As described previously, we have a relatively complex audiovisual installation in the hall. There are two pairs of PTZ cameras: one pair connected to the lecture desk’s PC in the front and another pair connected to a video mixer in the control room. It is possible to run two 2-camera “productions” at once, one from the back and one from the front. In the Zoom Webinars, we have used the two cameras connected to the front PC. However, we used the cameras connected to the streaming station in the back of the hall for the streaming setup.

The view from the control room in the back of Forsamlingssalen at RITMO. Two PTZ cameras can be seen on the shelf in the lower left corner of the picture.

During the defence, I sat in the control room, switching between cameras and checking that everything went as it should. As can be seen in the image below, the setup consists of a hardware video controller and video mixer, and the mixed signal is then passed on to a streaming PC.

A video from the control room, with a screen of the video mixer’s view to the left, the streaming PC on the right, and my laptop for “monitoring” in the middle.

The nice thing about working with a hardware video mixer is that you can turn it on, and it works. Computers are powerful and versatile, but hardware solutions are more reliable. As seen in the image below, the mixing consisted of choosing between the two PTZ cameras, one that gave an overview shot and another a close-up. In addition, I mixed in the slides shown on the screen. There is a picture-in-picture mode on the video mixer, but one challenge is that you don’t know what is coming on the slides. So you may end up covering some of the slides, as shown in the image below.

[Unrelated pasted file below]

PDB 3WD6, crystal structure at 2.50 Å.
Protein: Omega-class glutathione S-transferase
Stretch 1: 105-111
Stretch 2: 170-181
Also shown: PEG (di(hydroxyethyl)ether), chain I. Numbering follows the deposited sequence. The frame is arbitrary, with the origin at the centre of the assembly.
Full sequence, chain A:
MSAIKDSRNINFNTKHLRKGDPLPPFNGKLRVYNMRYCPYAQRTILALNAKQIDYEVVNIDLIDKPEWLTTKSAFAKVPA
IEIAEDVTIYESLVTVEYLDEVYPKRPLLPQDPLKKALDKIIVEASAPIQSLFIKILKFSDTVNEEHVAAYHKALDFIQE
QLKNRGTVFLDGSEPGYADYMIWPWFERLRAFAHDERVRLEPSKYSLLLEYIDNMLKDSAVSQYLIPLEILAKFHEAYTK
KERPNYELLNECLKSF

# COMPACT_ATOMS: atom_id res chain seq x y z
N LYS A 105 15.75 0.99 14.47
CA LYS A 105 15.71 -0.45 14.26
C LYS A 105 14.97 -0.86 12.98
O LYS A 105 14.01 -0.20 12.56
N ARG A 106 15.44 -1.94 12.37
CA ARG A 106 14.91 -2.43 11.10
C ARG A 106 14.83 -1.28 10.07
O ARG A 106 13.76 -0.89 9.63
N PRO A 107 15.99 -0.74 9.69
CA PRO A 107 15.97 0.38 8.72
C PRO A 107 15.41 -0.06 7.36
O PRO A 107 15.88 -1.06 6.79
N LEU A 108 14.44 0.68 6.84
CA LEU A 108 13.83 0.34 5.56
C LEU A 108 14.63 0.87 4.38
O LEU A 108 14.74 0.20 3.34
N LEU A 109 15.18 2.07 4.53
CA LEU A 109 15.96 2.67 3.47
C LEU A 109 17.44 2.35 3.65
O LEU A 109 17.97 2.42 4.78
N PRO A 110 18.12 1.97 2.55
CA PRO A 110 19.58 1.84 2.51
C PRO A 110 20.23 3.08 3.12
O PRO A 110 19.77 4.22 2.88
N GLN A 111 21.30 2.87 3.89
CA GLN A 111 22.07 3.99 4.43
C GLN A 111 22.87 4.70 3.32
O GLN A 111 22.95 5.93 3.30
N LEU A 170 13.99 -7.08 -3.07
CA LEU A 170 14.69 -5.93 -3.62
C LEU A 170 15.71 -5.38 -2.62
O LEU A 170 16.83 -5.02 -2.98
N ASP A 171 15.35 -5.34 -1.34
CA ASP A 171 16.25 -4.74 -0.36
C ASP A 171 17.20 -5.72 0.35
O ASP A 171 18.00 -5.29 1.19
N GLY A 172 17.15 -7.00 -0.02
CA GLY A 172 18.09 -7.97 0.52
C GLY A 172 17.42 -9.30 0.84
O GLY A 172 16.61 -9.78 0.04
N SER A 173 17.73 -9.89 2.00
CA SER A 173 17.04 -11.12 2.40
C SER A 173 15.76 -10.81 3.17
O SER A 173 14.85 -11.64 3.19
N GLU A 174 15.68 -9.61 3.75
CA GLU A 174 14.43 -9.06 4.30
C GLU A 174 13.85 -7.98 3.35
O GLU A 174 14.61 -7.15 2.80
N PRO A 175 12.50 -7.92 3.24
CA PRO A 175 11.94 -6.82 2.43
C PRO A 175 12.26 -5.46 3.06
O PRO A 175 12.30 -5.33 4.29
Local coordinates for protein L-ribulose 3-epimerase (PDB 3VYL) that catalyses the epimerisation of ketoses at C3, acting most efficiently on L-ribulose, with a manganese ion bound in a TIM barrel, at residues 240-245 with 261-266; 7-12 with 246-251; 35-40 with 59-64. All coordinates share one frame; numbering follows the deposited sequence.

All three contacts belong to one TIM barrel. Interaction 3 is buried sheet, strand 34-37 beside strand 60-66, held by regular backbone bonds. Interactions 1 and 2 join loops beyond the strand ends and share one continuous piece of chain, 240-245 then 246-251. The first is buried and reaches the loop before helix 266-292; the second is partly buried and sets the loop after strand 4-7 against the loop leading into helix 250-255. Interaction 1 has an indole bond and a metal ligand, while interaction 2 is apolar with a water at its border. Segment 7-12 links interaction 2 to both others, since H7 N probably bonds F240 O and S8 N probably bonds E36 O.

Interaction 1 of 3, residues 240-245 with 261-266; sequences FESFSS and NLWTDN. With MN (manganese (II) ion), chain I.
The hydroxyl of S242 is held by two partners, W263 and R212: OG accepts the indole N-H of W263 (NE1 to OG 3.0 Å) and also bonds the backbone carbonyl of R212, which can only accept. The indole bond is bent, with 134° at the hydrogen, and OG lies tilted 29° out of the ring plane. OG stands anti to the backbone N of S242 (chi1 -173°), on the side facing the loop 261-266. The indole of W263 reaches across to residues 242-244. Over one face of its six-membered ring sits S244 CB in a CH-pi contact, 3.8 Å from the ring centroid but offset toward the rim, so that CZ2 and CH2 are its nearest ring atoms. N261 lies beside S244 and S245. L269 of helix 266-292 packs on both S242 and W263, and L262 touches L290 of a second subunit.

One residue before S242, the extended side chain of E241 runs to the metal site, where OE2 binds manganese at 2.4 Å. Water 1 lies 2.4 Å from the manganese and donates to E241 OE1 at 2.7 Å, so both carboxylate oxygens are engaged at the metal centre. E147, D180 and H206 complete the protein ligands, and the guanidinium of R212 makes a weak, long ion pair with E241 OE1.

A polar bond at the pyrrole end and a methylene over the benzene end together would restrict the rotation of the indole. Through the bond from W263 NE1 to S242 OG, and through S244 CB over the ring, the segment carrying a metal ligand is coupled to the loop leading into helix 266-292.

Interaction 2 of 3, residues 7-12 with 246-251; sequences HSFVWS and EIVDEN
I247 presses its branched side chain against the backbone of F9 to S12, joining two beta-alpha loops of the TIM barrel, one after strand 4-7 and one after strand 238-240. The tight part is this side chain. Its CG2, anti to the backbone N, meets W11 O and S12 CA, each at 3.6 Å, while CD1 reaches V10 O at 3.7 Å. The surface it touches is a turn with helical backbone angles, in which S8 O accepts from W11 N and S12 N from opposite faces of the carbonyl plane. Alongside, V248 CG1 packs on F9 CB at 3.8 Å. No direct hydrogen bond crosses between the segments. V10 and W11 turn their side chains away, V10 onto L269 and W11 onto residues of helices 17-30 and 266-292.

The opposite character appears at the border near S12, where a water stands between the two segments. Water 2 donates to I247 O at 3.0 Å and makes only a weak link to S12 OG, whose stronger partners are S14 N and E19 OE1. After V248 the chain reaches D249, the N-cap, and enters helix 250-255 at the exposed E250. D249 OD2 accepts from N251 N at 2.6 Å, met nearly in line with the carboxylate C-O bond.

The video mixer was used to switch between two camera views and the image from the laptop.

I still struggle to understand the logic of setting up a live stream on YouTube. The video grabber on the streaming PC (a Blackmagic Web Presenter HD) shows up as a “webcam” and can be used directly to stream to YouTube. I had made a test run some days before the defence, and everything worked well. However, when we were about to start the scheduled stream, I realised that the source was changed to “broadcast software” instead of “webcam”. I have no idea why that happened, but fortunately, I had OBS installed on the PC and could start the stream from there. The nice thing about OBS is that you also get access to a software-based audio mixer, which came in handy for tuning the sound slightly during the defence.

The streaming PC was running OBS, getting the signal from the Web Presenter HD.

Being able to monitor the output is key to any production. Unfortunately, for the first part of Ulf’s presentation,n I was monitoring on the video mixer. There everything sounded fine. It was only after a while that I connected to the YouTube stream with my laptop and realised that there was a slight “echo” on the sound.

There was an echo on the sound in the introduction’s opening, caused by two audio streams with a short offset.

It turned out that this was because we were streaming sound twice through OBS, both through the incoming audio on the PC and through the audio channel passed alongside the HDMI signal. I had briefly checked that things were fine when starting up the YouTube channel, but I think what happened was that the two audio streams were slightly getting out of sync, leading to first an echo-like sound and later a delay. After discovering the problem, I quickly managed to turn off one of the audio streams.